Secretary of Agriculture Tom Vilsack stated this week that U.S. pork is safe as he addressed the growing global concern over the outbreak of H1N1 flu in Mexico. Secretary Vilsack said, “I want to reiterate that U.S. pork is safe. While we in the U.S. are continuing to monitor for new cases of H1N1 flu, the American food supply is safe. There is no evidence or reports that U.S. swine have been infected with this virus. USDA is reminding its trading partners that U.S. pork and pork products are safe and there is no basis for restricting imports of commercially produced U.S. pork and pork products. This is not an animal health or food safety issue. This discovery of the H1N1 flu virus is in humans. Any trade restrictions would be inconsistent with World Organization for Animal Health (Office of International Epizootics [OIE]) guidelines. According to OIE, because the current H1N1 flu-related human health event has been described as swine influenza, the World Organization for Animal Health (OIE) announced that there has been no infection in animals confirmed in the zones where cases of human infection have been detected. Therefore, it is not necessary to introduce specific measures for international trade in swine or their products, nor are consumers of pork products at risk of infection.” A number of congressional hearings were held this week concerning the flu outbreak in Mexico.
Countries Stop Importing U.S. Pork — The World Animal Health Organization (OIE) in a statement said, “Given there is no case of infection in animals confirmed in the zones where cases of human infection have been detected, it is not necessary to introduce specific measures for international trade in swine or their products nor to consider that consumers of pork products are at risk of infection.” However, a number of countries have placed restrictions on imports of pork from the United States or from certain states. Those countries include Russia, China, Ecuador, Honduras, Bahrain, Kazakhstan, Serbia, Croatia, Macedonia, United Arab Emirates, Lebanon, Indonesia, Ukraine, Philippines, and Thailand. The administration is urging all trading partners to base any food safety measures taken on scientific evidence in accordance with their international obligations. U.S. Trade Ambassador Ron Kirk said, ‘Restrictions on U.S. pork or pork products or any meat products from the United States resulting from the recent outbreak do not appear to be based on scientific evidence and may result in serious trade disruptions without cause. To our trading partners, I would say again that our pork and pork products are safe.” Secretary of Agriculture Tom Vilsack continues efforts to keep markets open and reopen markets for U.S. pork.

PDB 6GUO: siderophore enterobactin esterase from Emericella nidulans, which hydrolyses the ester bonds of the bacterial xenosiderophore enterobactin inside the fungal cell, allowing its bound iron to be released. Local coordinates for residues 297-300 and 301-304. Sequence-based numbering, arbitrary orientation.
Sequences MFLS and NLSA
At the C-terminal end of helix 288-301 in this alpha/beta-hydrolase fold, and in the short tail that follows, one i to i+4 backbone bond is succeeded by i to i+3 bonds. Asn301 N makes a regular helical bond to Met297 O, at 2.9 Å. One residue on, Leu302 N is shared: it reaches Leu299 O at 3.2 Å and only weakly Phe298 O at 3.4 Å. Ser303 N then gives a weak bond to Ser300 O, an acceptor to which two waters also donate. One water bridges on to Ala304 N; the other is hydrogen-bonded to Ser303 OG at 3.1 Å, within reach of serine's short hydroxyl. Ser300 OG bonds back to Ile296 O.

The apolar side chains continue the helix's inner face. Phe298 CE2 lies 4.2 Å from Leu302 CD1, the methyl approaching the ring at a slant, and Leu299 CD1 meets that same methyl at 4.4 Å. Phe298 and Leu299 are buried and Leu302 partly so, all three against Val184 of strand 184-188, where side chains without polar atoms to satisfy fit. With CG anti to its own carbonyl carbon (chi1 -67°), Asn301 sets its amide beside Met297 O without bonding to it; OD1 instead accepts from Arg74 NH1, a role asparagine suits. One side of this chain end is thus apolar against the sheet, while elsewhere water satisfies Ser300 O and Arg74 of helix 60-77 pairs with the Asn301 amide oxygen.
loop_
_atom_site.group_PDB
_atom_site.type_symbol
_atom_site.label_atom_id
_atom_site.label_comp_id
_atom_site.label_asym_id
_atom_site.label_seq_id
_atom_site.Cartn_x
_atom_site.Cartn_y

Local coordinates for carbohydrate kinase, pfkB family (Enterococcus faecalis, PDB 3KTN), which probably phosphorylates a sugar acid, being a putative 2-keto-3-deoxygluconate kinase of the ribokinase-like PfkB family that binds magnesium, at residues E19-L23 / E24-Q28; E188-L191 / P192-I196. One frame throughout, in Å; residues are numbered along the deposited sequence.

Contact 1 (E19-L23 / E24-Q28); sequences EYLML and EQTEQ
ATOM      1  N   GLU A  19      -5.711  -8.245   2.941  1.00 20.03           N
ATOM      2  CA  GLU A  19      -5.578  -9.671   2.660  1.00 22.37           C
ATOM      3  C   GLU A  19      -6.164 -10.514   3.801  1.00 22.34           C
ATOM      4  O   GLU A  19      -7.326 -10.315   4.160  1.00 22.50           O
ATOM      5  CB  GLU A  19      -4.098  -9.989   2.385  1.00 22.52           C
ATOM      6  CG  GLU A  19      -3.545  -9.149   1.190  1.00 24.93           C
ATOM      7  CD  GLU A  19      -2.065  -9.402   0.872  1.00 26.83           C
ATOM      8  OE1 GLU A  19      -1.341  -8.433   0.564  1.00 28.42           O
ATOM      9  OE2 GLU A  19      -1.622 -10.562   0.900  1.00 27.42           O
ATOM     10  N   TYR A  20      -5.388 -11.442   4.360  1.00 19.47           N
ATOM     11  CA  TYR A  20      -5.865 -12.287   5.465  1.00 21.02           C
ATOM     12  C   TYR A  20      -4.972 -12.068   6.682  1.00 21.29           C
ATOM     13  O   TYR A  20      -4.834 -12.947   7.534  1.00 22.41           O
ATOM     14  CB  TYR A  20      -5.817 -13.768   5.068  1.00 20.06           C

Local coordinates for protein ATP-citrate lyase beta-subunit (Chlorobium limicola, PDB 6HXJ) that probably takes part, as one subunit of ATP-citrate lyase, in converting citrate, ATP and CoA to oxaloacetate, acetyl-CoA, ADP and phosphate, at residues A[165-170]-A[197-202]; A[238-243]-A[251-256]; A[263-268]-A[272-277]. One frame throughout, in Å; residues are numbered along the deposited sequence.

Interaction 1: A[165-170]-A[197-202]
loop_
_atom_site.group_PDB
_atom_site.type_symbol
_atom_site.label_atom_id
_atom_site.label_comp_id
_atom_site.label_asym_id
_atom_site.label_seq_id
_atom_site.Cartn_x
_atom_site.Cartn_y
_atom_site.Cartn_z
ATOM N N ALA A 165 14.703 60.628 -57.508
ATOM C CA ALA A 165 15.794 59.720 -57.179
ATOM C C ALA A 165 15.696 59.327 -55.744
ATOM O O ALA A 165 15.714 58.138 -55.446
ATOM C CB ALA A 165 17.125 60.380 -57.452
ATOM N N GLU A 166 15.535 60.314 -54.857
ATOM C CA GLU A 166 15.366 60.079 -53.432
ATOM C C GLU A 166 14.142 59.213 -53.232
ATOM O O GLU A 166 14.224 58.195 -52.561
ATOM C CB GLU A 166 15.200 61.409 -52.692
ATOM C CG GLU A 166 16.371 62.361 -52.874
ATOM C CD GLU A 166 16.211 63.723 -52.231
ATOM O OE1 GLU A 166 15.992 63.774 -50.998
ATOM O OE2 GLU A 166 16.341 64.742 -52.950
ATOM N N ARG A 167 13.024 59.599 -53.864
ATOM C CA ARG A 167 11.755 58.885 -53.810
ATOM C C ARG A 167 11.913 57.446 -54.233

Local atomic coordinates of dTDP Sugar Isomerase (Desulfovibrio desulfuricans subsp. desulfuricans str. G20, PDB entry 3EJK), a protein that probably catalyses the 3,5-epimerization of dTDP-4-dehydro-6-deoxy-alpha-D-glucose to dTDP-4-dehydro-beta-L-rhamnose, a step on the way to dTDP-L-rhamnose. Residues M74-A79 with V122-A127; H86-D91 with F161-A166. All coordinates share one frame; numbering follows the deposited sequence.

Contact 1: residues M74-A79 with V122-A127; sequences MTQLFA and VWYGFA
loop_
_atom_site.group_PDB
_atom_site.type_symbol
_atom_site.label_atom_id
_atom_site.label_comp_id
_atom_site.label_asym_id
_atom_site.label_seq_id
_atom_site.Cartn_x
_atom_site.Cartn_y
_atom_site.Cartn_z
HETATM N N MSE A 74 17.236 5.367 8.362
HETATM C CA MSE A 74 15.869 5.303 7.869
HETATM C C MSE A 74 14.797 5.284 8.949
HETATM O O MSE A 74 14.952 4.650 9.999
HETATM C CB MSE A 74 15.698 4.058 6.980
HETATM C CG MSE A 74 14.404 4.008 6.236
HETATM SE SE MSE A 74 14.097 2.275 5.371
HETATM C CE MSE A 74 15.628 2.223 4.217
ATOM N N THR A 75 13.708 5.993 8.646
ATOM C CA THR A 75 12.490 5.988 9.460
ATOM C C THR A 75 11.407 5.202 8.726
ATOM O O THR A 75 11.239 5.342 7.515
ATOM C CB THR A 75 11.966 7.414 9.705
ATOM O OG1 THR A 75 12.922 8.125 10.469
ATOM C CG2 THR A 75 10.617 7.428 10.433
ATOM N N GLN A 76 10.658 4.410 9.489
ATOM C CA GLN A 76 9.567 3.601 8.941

Canada to Pursue WTO Case Against COOL — Canada is proceeding with a WTO complaint against the United States over mandatory country-of-origin labeling (COOL) on Canadian meat products exported to the United States. Indications are that Canadian pork exports to the United States have declined by over 40% this year and cattle exports have fallen by 25%. Canadian officials have indicated that when USDA first announced the COOL regulations, there was flexibility that addressed Canada’s concerns. However, with Secretary of Agriculture Tom Vilsack asking the meat industry to voluntarily incorporate stricter COOL requirements, this is causing uncertainty for Canadian producers and Canada wants the administration to clarify its position.
2009 County Loan Rates — USDA announced county 2009 loan rates for wheat, corn, grain sorghum, barley, oats, soybeans and other oilseeds (sunflower seed, flaxseed, canola, rapeseed, safflower, mustard seed, crambe and sesame seed). Loan rates per bushel are: wheat, $2.75; corn, $1.95; grain sorghum, $1.95; barley, $1.85; oats, $1.33; and soybeans, $5.00.
More USDA Nominations — President Barack Obama has announced his intent to nominate Edward M. Avalos as under secretary for Marketing and Regulatory Programs. Avalos has spent 29 years at the New Mexico Department of Agriculture and also worked at the Texas Department of Agriculture. Pearlie Reed was nominated as assistant secretary of administration. Reed served as USDA’s chief of the Natural Resources and Conservation Services (NRCS) from 1998 to 2002. Secretary of Agriculture Tom Vilsack announced the appointment of Doug Caruso as administrator of the United States Department of Agriculture's Farm Service Agency (FSA). Caruso was the state FSA executive director in Wisconsin from 1993-2001.
Senate Democrats Gain One — Senator Arlen Specter announced that he is switching political parties and joining the Democrats, which now gives the Democrats 59 seats. Specter is in his fifth term. Democrats are hoping the Minnesota Senate race is finalized soon to give them 60 seats with the election of Al Franken, which will make it much easier for them to deal with filibusters.
P. Scott Shearer